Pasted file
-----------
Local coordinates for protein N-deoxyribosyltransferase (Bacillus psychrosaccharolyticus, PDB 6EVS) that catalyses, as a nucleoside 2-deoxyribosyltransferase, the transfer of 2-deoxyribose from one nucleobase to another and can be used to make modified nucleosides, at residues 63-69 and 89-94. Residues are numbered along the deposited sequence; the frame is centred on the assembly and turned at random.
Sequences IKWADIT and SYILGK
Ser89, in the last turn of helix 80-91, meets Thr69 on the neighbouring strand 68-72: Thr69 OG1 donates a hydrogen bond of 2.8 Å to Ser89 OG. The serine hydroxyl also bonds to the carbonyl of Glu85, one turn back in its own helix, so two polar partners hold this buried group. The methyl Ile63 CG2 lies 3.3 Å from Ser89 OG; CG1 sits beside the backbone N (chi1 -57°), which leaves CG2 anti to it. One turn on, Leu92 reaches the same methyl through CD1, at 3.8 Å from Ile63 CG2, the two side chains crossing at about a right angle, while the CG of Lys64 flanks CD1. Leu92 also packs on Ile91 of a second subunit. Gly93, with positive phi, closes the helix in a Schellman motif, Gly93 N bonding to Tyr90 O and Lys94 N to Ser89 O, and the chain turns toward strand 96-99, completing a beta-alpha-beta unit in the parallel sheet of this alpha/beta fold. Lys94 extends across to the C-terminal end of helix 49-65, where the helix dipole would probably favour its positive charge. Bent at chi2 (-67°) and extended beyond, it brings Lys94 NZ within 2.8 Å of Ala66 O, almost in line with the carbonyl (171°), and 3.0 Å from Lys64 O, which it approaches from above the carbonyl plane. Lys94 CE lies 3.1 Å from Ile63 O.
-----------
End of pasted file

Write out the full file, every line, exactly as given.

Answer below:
Local coordinates for protein N-deoxyribosyltransferase (Bacillus psychrosaccharolyticus, PDB 6EVS) that catalyses, as a nucleoside 2-deoxyribosyltransferase, the transfer of 2-deoxyribose from one nucleobase to another and can be used to make modified nucleosides, at residues 63-69 and 89-94. Residues are numbered along the deposited sequence; the frame is centred on the assembly and turned at random.
Sequences IKWADIT and SYILGK
Ser89, in the last turn of helix 80-91, meets Thr69 on the neighbouring strand 68-72: Thr69 OG1 donates a hydrogen bond of 2.8 Å to Ser89 OG. The serine hydroxyl also bonds to the carbonyl of Glu85, one turn back in its own helix, so two polar partners hold this buried group. The methyl Ile63 CG2 lies 3.3 Å from Ser89 OG; CG1 sits beside the backbone N (chi1 -57°), which leaves CG2 anti to it. One turn on, Leu92 reaches the same methyl through CD1, at 3.8 Å from Ile63 CG2, the two side chains crossing at about a right angle, while the CG of Lys64 flanks CD1. Leu92 also packs on Ile91 of a second subunit. Gly93, with positive phi, closes the helix in a Schellman motif, Gly93 N bonding to Tyr90 O and Lys94 N to Ser89 O, and the chain turns toward strand 96-99, completing a beta-alpha-beta unit in the parallel sheet of this alpha/beta fold. Lys94 extends across to the C-terminal end of helix 49-65, where the helix dipole would probably favour its positive charge. Bent at chi2 (-67°) and extended beyond, it brings Lys94 NZ within 2.8 Å of Ala66 O, almost in line with the carbonyl (171°), and 3.0 Å from Lys64 O, which it approaches from above the carbonyl plane. Lys94 CE lies 3.1 Å from Ile63 O.